Perovskite Solar Cells and Modules: Some Challenges and Tools to deal with them
Institute of Microengineering - Distinguished Lecture
Campus Lausanne BM 5202 (live)
Campus Microcity MC B0 302 (video)
Zoom Live Stream: https://epfl.zoom.us/j/694326308
Abstract: Perovskite Cells are complex devices consisting of several components and interfaces. Understanding the properties and interactions of the different components is very challenging, particularly when there are so many options for each of them. It is important to develop suitable tools to deal with this challenge.
In this talk I will focus on several aspects of perovskite cells. First, I will make the case that computational modelling is an essential tool for the interpretation of experimental data, by contrasting different possible explanations for measurements obtained by different means, which shows that a less than rigorous interpretation can add to confusion, rather than provide useful information.
Second, I will discuss simulations of perovskite and perovskite – silicon modules, which focus on the potential effects of partial shading. These simulations show that great care must be taken when designing such modules so as to ensure that shading conditions that may typically be encountered during operation does not permanently damage the module.
I will conclude with some suggestions and open questions around how it may be possible to better standardise and verify experimental results , to increase the usefulness of reported results in accelerating the development of practical perovskite solar devices.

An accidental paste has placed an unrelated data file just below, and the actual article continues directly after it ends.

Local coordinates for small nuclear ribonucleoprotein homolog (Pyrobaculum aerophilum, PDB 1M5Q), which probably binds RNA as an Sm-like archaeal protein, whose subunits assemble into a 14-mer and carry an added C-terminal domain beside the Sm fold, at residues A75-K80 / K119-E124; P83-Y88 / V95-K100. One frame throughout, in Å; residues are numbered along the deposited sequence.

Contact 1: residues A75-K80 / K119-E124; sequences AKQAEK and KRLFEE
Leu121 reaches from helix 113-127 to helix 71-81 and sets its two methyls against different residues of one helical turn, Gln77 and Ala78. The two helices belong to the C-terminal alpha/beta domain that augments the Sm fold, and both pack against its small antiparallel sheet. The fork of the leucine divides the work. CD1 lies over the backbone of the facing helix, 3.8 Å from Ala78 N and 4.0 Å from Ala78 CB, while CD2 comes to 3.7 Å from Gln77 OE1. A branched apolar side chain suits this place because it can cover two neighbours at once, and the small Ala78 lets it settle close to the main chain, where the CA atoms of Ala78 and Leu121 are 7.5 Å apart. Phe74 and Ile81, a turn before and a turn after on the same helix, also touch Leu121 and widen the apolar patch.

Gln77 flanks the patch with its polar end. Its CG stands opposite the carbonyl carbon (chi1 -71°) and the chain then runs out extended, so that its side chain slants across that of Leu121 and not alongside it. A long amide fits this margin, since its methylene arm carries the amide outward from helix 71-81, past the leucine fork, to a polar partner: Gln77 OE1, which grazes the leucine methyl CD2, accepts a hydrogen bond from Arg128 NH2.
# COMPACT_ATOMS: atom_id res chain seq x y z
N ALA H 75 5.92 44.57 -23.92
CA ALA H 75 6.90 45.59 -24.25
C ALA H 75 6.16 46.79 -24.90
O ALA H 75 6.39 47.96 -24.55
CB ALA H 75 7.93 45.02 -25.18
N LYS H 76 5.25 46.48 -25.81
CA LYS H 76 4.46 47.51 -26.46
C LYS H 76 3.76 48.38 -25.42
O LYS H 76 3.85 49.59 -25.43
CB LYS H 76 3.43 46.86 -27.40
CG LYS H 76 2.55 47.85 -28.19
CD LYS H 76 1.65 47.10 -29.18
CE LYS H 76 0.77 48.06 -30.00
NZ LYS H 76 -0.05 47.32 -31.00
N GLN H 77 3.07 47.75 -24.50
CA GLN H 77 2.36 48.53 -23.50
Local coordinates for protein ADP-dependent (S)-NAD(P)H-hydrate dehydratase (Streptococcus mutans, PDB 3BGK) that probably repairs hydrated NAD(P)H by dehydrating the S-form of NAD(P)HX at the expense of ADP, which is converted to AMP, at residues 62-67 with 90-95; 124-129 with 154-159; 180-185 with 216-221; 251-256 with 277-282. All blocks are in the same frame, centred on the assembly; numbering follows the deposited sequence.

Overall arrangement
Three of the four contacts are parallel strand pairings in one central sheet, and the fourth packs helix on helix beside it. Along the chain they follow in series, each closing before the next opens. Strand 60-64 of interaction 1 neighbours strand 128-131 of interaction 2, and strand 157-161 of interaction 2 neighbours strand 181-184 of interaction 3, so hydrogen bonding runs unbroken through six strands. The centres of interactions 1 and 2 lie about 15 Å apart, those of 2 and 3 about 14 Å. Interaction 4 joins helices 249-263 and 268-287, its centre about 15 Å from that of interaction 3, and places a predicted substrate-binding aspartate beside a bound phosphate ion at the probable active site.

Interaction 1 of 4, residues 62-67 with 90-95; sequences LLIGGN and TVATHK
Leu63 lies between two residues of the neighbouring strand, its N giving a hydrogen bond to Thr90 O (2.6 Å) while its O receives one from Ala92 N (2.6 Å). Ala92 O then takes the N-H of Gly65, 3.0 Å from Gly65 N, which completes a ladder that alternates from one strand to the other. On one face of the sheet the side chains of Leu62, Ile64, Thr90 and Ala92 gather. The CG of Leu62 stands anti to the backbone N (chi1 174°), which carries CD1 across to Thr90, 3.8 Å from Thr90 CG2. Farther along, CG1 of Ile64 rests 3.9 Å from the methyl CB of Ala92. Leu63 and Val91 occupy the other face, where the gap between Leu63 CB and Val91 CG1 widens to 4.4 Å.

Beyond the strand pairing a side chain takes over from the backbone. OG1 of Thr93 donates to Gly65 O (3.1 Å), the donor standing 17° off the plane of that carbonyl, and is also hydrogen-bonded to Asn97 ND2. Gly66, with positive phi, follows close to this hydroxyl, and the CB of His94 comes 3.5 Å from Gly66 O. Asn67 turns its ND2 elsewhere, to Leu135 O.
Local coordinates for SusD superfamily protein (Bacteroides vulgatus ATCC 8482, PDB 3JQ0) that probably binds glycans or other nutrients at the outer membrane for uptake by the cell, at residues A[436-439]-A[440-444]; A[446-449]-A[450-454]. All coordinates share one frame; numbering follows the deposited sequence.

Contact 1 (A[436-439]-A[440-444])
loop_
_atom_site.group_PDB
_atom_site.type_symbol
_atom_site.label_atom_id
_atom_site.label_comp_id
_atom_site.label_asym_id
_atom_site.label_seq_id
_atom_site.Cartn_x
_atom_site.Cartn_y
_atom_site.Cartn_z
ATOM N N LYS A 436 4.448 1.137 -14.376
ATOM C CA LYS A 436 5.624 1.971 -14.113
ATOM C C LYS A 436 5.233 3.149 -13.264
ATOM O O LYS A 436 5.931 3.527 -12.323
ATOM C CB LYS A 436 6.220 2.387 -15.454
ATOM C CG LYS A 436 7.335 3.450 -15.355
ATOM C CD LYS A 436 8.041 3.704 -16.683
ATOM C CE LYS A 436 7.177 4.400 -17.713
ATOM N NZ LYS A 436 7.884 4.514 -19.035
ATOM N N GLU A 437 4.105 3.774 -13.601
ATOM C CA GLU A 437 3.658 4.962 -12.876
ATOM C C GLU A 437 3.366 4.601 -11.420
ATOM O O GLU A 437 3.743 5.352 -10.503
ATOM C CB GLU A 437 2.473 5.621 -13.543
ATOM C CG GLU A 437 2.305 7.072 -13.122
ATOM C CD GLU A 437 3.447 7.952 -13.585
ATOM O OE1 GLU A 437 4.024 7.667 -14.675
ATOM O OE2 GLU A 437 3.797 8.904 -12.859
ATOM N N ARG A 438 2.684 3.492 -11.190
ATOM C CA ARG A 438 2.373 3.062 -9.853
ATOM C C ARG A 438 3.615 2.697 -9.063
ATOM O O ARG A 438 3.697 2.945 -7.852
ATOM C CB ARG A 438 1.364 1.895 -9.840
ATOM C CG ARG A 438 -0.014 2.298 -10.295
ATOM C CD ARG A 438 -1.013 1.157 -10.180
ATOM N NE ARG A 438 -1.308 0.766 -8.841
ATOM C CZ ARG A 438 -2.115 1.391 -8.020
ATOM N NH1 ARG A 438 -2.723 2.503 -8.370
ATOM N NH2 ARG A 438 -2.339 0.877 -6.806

Bio: Dr Klaus Weber is Associate Professor in the Research School of Engineering at the Australian National University (ANU). He co-invented and developed several thin film cell technologies including SLIVER technology, for which he was closely involved in the commercial development including the current ARENA project (formerly with Transform Solar). He has authored over over 140 publications. He is a recipient of the Weeks Award by the International Solar Energy Society and the Alan Walsh Medal for Service to Industry by the Australian Institute of Physics. His work on SLIVER technology received numerous other awards including the Banksia Award and the Aichi World Expo Global Eco-Tech 100 award.
Note: The Seminar Series is eligible for ECTS credits in the EDMI doctoral program
Note: After the lecture, there will be time for discussion and interaction with the distinguished speaker, sandwich lunch and refreshments sponsored by the Institute of Microengineering will be provided for attendees in front of the lecture hall (BM 5104, ca. 13h15)
- General public